Float Hunt Meat Care


Active member
Dec 1, 2009
I am headed to Alaska in September to partake in a 10 day float moose hunt. If it all comes together and we do put a few moose on the ground (we have 4 moose tags)I am look for advice on how to keep the meat from going bad. I know keep it clean when boning out and I need to get it in bags to keep the flies off and keep the air flow and try to keep it as cool as possible. Just wondering if any of you guys had tips or tricks on how to keep the lose of meat to a minimum. thanks.


Well-known member
Jul 20, 2009
Southwest Pa.
Somewhere on here is a great thread on this subject. I think Bambistew started it but not sure. I do remember he provided a lot of good info.


Well-known member
Jan 14, 2012
New Mexico
Yes, look up Bambi's meat care thread. Lots of great info.

My first suggestion: do not bone out the meat in the field. I've done enough float hunts to know stacking and handling meat with the bone in (that has some structure and rigidity) beats stacking a loose, unwieldy bag of meat any day. Yes, it adds weight but the trade offs are worth it.

At each camp along your route, build a rack with logs and rocks elevated 6-12" off the ground near the river's edge. Stack the meat in a single layer on this rack and cover loosely with a tarp. Use some branches to help prop the tarp off the meat. This will keep it dry if it rains, shaded from the sun, and allow air to circulate around the meat keeping it cool. Locate next to the water as this is where the coolest air will be at night. Additionally, after a day or two of this you won't want to carry those moose quarters any farther than absolutely necessary.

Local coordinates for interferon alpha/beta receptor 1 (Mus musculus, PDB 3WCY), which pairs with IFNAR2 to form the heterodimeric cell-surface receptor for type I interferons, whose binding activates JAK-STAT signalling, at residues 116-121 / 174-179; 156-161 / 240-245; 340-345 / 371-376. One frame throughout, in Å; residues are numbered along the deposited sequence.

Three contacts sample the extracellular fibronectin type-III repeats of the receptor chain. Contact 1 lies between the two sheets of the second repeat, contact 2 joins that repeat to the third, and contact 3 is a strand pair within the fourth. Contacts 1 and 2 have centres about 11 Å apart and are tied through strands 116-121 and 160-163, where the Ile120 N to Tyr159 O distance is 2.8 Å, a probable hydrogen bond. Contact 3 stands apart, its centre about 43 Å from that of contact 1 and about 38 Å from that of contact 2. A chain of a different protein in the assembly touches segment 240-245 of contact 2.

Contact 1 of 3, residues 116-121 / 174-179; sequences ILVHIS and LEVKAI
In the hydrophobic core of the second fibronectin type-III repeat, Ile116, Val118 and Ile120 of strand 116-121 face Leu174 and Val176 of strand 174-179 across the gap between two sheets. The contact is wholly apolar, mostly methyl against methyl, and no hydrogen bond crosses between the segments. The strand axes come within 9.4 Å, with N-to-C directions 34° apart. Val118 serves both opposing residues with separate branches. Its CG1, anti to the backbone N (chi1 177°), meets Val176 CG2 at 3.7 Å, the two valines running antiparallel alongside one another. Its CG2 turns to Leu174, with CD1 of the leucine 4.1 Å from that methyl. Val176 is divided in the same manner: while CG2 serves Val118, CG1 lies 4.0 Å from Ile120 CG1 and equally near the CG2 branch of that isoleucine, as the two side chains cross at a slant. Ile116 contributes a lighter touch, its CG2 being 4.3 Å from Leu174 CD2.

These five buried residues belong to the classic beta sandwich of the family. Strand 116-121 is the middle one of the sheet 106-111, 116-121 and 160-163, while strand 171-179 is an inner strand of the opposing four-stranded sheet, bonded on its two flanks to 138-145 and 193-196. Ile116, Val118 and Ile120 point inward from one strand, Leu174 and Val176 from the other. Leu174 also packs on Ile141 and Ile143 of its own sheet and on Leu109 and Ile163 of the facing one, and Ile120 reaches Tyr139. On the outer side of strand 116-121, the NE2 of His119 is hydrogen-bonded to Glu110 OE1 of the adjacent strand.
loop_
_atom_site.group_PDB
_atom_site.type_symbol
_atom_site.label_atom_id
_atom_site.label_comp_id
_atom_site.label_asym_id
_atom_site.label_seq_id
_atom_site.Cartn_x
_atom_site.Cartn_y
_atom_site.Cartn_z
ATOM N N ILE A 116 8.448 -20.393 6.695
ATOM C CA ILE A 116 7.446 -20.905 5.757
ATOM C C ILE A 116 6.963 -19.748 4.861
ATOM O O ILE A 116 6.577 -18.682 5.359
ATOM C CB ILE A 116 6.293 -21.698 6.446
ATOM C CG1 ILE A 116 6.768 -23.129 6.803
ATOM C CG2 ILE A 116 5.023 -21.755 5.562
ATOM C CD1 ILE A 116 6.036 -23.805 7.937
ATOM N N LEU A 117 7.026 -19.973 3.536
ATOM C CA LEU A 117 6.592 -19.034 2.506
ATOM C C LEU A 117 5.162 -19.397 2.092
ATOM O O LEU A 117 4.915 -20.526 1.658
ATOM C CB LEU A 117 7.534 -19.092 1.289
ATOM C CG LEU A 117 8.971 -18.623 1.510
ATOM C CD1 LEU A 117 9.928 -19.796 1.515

While you're rafting down river, build a rack by laying branches across the raft tubes. Set the quarters in a single layer on this raft and cover loosely with a tarp. It'll keep the meat off the bottom of the raft (i.e. drier) and keep it shaded and elevated for the day's winds (i.e. cooler). Trying to balance a game bag full of boned out meat on a rack is a losing battle, thus leave the bone in.

After you quarter up a moose, spray the meat with citric acid. Then re-apply every other day until the meat is home. Citric acid lowers the surface pH of the meat, reducing build up of spoilage bacteria. I think the ratio I use is 1 tbsp citric acid to 1 quart water.

If its really hot out, you may need to submerse the meat in the river to cool it down. Take a handful of heavy duty contractor bags for this task. Also take a small instant read thermometer so you can monitor internal meat temperature. Moose quarters have a ton of thermal mass. Get them cooled down quickly and my experience has been as long as it doesn't get too hot outside they'll stay cool just by keeping them in the shade and allowing air to circulate around them. The meat surface may warm up but the inner portion of each quarter tends to stay cooler, once initially cooled.

Larry Bartlett (pristineventures.com) has several float hunting DVDs that are some of the best out there, all of them focus heavily on meat care in the field on float hunts. Well worth watching several times. Nothing I've said here you won't find in those videos. I've hauled 10 Alaskan critters downstream in a raft, haven't lost a single bit of meat yet following these steps.

Good luck!
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